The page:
25 October 2013, Harare – A total of US$135 million has been raised for the energy and water sectors under the auspices of the Zimbabwe Multi-Donor Trust Fund set up to help address the country’s infrastructure deficit.
Zim Fund general manager Mr Emmanuel Nzabanita said part of the funding was meant for the energy sector since Zesa Holdings was struggling to address the challenge of power shortage.
“We raised the fund with the aim to help Zesa meet the demands of the local consumers as well as rectify multiple power shortages that have been affecting the country. So far we have targeted Harare, Mutare, Chitungwiza, Chegutu, Gweru, Masvingo and Kwekwe,” Mr Nzabanita said.
Mr Nzabanita made the remarks during a breakfast meeting organised by the Zimbabwe Energy Council to bring together donors with a view to establish a fund to support renewable energy. He added that the power projects targeted by the Zim Fund, administered by the African Development Bank, were divided into two phases with the first phase having been completed.
“The fund is a grant from the civil society that should not be paid back. We have already acquired 530 transformers with a batch of 100 expected to be shipped in the country next week. The phase two project will commence anytime this year as we are on a drive to engage the energy provider (Zesa Holdings) in making sure that power shortages are a thing of the past.
Mr Nzabanita said the fund has been split with US$40 million injected for the phase one energy project and another US$43 million earmarked for phase two of the project.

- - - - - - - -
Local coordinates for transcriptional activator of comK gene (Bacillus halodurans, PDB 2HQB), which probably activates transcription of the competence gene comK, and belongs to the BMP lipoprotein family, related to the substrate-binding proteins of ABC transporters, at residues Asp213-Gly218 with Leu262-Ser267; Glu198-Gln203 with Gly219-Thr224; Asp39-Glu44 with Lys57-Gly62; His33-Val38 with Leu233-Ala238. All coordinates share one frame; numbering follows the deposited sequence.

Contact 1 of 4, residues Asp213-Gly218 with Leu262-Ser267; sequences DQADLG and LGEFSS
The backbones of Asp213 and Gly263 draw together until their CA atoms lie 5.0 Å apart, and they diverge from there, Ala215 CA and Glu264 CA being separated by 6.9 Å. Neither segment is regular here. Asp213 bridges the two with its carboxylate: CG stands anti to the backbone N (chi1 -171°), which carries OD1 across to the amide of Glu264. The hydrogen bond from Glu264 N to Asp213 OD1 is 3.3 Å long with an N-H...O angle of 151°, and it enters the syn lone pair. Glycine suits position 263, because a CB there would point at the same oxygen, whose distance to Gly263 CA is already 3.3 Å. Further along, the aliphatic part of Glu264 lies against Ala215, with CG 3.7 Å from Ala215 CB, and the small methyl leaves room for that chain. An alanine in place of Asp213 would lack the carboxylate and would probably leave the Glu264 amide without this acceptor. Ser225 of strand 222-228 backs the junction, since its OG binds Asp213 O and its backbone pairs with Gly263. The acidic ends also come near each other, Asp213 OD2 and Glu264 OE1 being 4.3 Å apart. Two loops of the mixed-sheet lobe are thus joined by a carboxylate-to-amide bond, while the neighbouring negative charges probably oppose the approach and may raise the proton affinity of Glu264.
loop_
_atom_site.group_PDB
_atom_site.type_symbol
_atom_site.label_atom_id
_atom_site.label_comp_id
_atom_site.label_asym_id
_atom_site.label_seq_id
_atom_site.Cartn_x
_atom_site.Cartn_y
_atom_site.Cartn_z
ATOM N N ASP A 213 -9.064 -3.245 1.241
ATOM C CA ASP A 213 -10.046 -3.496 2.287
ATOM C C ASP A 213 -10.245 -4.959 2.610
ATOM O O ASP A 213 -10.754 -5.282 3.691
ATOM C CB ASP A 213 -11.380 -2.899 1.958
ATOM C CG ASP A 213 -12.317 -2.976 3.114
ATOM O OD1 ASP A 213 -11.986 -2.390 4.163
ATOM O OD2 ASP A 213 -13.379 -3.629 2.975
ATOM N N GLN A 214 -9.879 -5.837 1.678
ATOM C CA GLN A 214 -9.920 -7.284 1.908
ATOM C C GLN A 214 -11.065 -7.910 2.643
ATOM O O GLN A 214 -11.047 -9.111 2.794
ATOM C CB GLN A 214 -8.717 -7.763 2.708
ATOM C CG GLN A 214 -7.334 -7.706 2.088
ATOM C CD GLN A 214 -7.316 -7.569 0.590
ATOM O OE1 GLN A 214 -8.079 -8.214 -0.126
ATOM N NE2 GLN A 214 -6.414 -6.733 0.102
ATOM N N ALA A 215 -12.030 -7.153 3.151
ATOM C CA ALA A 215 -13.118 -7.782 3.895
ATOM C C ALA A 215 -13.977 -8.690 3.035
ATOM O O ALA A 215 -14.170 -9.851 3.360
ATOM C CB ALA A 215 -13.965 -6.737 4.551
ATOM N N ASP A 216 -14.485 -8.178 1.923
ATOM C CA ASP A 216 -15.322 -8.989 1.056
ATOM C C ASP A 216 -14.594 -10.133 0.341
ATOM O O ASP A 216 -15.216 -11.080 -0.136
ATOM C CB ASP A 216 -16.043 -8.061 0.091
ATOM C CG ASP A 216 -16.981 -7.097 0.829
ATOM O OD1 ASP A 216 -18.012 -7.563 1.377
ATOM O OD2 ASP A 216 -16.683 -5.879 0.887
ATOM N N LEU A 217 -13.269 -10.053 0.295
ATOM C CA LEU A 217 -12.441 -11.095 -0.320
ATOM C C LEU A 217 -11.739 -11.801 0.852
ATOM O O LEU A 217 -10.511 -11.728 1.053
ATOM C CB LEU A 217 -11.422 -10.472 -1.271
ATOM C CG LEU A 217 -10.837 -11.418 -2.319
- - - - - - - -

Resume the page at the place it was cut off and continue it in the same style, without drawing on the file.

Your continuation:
“Once complete, these refurbishments and reinforcements will improve system reliability and allow the restoration of supply services to about 22 000 customers in various neighbourhoods across Zimbabwe that have no access to electricity services,” he said.
The remaining US$52 million has been set aside for water infrastructure-related programmes.
The projects are expected to increase the reliability, quality and availability of power and water and reduce the incidence of cholera and other water-related diseases around the country.
The first project to be implemented under the fund was the US$29,65 million urgent water supply and sanitation rehabilitation project, for Mutare, Chegutu, Chitungwiza, Harare, Kwekwe and Masvingo.
The project has been designed to improve the health, social well-being and power supply through equitable service provision. Zim Fund is an infrastructure development programme supporting Zimbabwe’s economic recovery by improving the quality of life of ordinary citizens.
Zimbabwe Energy Council executive director Mr Panganayi Sithole said while donors have supported other initiatives such as water infrastructure projects, little had been done about power.
Against this background, the Energy Council brought together most donors who have funded most pro-poor development programmes to consider setting up an energy fund to support renewable energy infrastructure projects across the entire value chain in the energy industry.